Volunteers urged to look out in gardens especially for mammals to help wildlife study
Members of the public are being urged to record sightings of the UK’s “big five” wild mammals in their local area to help experts see how wildlife is faring.
Last year’s results of the Living With Mammals survey revealed the most commonly spotted animals were grey squirrels, then foxes, mice, hedgehogs and bats.
They may not quite be the big five of the African savanna, but experts want the public’s help tracking their fortunes to identify where conservation work is needed most in the UK.
As spring approaches, wildlife charity People’s Trust for Endangered Species (PTES) is calling for volunteers to take part in the its annual survey. Last year the top five mammals recorded were (in order): grey squirrels, foxes, mice, hedgehogs and bats. From April, the trust is asking the public to record sightings of Britain’s ‘big five’, plus any other mammals they see, to aid future conservation efforts.
Volunteers can take part from now up to Sunday, 30th June, reporting the mammals they see, or their signs, in any local green space –with special emphasis of what is seen in gardens and allotments but also parks or green spaces near to work and home.
The chosen survey site can be in an urban, suburban or rural location, so long as the area is within 200 metres of a building.
David Wembridge, surveys officer at the trust explains: “Green spaces, and the wildlife they support, are important—they provide food, clean air and water, and make us healthier and happier. Counting our wild neighbours, and knowing how their populations are changing, is a health-check on our towns and cities.”
Volunteers can spend anything from ten minutes a week at their chosen site to several hours and can take part either individually or as part of a group.”
David adds: “As the weather warms up, we hope people will get out and see lots of wildlife – and the signs they leave behind, such as footprints or droppings.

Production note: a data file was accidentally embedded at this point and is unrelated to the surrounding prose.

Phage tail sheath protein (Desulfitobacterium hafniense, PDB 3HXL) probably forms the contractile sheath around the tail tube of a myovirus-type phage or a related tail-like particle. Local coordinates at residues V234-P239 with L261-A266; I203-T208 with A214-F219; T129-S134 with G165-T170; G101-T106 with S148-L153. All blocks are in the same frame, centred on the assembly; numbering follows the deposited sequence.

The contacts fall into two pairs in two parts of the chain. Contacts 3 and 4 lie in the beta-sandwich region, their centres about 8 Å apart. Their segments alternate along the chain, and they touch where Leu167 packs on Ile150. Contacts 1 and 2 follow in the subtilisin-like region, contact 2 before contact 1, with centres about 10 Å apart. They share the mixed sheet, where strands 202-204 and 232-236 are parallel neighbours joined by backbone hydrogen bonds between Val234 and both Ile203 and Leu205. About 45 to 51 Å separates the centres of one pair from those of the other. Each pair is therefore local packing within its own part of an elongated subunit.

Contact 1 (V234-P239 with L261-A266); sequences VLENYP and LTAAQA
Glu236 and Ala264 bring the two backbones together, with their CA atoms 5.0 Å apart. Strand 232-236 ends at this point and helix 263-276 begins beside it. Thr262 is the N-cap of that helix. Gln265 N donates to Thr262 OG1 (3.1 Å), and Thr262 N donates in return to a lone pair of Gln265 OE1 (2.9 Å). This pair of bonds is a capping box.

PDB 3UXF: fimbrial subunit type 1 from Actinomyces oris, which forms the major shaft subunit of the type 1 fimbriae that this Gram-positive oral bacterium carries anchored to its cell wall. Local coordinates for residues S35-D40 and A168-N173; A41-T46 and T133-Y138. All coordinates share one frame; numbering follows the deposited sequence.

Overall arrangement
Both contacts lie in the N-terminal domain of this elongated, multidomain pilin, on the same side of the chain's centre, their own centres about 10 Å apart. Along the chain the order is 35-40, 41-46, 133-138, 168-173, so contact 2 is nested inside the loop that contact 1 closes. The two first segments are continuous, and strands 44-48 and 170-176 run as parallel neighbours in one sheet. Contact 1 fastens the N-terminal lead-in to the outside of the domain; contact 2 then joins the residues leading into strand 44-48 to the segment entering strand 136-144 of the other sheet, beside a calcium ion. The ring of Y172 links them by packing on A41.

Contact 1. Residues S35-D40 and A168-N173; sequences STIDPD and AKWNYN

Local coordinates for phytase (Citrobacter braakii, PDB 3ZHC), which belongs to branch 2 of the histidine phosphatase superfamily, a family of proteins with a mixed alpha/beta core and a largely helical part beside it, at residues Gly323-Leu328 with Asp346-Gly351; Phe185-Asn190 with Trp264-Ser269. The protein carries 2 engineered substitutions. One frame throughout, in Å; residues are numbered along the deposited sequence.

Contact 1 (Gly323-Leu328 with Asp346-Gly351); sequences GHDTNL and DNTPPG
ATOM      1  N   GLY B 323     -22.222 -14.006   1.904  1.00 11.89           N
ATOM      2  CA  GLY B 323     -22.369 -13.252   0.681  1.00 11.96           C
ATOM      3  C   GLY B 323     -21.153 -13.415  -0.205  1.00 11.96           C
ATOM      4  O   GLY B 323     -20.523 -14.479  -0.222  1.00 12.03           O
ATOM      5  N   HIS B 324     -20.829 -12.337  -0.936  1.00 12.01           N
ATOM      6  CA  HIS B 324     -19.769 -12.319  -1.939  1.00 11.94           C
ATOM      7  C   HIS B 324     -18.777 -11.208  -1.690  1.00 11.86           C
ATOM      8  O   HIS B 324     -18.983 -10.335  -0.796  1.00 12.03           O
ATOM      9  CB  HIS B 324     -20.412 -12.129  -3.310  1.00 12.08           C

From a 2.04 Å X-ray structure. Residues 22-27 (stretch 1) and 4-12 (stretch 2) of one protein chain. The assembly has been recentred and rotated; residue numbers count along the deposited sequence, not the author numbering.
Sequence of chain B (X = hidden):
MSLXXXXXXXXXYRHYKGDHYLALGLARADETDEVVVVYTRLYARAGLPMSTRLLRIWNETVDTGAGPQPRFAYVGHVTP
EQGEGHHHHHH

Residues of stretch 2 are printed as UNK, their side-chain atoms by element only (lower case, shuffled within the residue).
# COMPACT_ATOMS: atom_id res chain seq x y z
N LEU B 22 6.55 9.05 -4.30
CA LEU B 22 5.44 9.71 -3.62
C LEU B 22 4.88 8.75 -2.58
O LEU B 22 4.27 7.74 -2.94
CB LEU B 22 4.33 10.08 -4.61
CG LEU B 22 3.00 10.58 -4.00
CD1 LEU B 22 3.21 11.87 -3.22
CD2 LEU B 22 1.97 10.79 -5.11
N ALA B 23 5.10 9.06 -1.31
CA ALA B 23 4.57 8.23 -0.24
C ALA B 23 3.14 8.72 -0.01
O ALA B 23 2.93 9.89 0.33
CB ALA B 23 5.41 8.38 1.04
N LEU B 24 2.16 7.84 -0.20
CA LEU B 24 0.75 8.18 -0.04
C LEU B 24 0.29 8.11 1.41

Your chance of spotting particular species depends on where you are in the UK. In Scotland, for example, is a stronghold for pine martens and red squirrels, and the trust is particularly keen to collects records from there and from northern regions of England.
Volunteers are asked to record their findings online at
www.ptes.org/LWM, which has more information on how to spot mammals, and how to tell a pine marten from a polecat, if you’re lucky enough to see one! They are keen to see your sightings, so if you’re on social media upload your photos using #livingwithmammals.
David continues: “Long-term surveys such as Living with Mammals offer invaluable data to conservationists working to save Britain’s wildlife, with the help of the public. The results allow us to understand how populations of each species are changing – for better or worse. This lets us identify where conservation work is needed most. For example, surveys have shown that at least half of the hedgehog population has been lost from the countryside in the last two decades. As a result, we’ve been working really hard to help hedgehogs in the urban landscape and we’re now starting to see a more positive outlook. We hope this will encourage last year’s volunteers and others to take part this year and make a real difference for urban mammals.”
To take part in the 2019 Living with Mammals survey, register via www.ptes.org/LWM. The survey can also be completed via a printed pack, which can be sent to your door. Just contact LwM@ptes.org to find out how.